During his reign many abuses were severely punished and put down, and no fewer new laws were made: a limit was set to expenditures; the public banquets were confined to a distribution of food; the sale of any kind of cooked viands in the taverns was forbidden, with the exception of pulse and vegetables, whereas before every sort of dainty was exposed for sale. Punishment was inflicted on the Christians, a class of men given to a new and mischievous superstition. He put an end to the diversions of the chariot drivers, who from immunity of long-standing claimed the right of ranging at large and amusing themselves by cheating and robbing the people. The pantomimic actors and their partisans were banished from the city.

The Evidence of Josephus

Josephus was another contemporary of Pliny, Tacitus, and the early church fathers.  His story is all the more interesting because he was an Israelite.  He was a child of Abraham.  Josephus was born in Jerusalem in approximately 37 AD.  This was just a few short years after Jesus.  Josephus was born into a priestly family.  As a result, he would have been taught the Scriptures from an early age.  After reaching adulthood, Josephus dedicated his life to fighting against Rome.  It is an interesting testament to just how lost Israel was at the time.  A man born to be a priest chosen to serve God instead spent his time in armed rebellion against Rome.  He took part in the Jewish rebellion against Roman rule until he was captured in 69 AD.  He then switched sides and became a loyal Roman citizen and advisor to the Roman General Titus.  It is while Josephus is acting in this capacity that Titus destroys Jerusalem and enslaves Israel.  He is obviously on the front lines of the Jewish Wars.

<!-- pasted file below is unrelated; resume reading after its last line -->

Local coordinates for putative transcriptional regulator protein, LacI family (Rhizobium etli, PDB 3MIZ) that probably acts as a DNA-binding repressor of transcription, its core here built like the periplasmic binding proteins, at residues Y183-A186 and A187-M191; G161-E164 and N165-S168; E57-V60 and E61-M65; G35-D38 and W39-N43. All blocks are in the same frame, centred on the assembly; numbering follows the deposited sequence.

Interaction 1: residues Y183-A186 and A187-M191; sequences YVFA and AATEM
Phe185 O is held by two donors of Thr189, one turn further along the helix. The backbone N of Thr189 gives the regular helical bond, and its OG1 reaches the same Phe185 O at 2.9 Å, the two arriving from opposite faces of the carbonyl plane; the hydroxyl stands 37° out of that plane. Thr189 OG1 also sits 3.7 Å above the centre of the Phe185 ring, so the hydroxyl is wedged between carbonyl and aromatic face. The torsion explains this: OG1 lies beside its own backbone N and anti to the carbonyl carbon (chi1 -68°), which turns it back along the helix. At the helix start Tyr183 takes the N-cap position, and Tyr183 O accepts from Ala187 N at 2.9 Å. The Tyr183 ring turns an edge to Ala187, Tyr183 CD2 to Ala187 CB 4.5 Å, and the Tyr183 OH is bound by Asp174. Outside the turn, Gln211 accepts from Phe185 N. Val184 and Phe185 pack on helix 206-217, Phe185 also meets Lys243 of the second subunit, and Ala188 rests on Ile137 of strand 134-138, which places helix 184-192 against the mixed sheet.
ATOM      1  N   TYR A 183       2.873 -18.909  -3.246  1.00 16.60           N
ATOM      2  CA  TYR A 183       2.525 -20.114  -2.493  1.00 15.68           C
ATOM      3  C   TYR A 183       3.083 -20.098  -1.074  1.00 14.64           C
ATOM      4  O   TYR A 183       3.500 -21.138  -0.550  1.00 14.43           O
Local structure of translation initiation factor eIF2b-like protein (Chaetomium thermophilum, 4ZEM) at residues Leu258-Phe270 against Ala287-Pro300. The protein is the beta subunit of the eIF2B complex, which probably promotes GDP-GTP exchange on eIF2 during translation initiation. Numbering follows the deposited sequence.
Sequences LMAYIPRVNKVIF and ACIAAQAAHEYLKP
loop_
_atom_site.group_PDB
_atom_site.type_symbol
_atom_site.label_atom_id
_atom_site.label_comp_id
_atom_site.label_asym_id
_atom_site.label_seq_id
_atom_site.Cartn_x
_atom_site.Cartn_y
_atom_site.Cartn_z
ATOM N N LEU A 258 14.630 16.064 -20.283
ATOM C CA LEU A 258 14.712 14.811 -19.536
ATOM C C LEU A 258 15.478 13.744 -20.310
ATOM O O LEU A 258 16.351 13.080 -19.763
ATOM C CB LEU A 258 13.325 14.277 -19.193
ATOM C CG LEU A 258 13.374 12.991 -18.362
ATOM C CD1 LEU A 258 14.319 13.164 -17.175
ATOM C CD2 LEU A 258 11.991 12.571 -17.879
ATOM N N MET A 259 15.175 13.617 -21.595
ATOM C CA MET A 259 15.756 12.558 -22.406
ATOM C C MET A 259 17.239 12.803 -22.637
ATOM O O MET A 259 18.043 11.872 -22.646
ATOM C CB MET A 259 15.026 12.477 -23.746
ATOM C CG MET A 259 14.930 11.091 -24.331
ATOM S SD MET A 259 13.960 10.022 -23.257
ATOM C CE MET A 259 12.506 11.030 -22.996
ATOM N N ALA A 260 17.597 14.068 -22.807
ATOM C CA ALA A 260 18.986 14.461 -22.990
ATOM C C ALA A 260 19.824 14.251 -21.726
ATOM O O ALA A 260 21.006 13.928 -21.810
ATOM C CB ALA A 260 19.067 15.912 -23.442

Josephus then heads to Rome to live out the remainder of his life.  As a member of a Jewish priestly family who rejected Jesus and fought against the Romans, Josephus would have been opposed to the newly born Christian church.  The majority of the early persecutions recorded in the Book of Acts, for example, were done by the Jewish religious leaders.  These were Josephus’ people.  After his defection to the Romans, Josephus’ sympathies for Christians certainly would not have increased.  Like his two contemporaries, Pliny and Tacitus, Roman citizens initially looked on Christians with contempt.  Josephus is very much a witness adverse to the cause of Christ.

Josephus wrote two main works that survive, The Jewish Wars and The Antiquities of the Jews recounting his personal observations as well as the greater history of the Jewish people.  Despite his personal biases, Josephus records the following about Jesus and John the Baptist, each from Antiquities:

he assembled the sanhedrin of judges, and brought before them the brother of Jesus, who was called Christ, whose name was James, and some others; and when he had formed an accusation against them as breakers of the law, he delivered them to be stoned: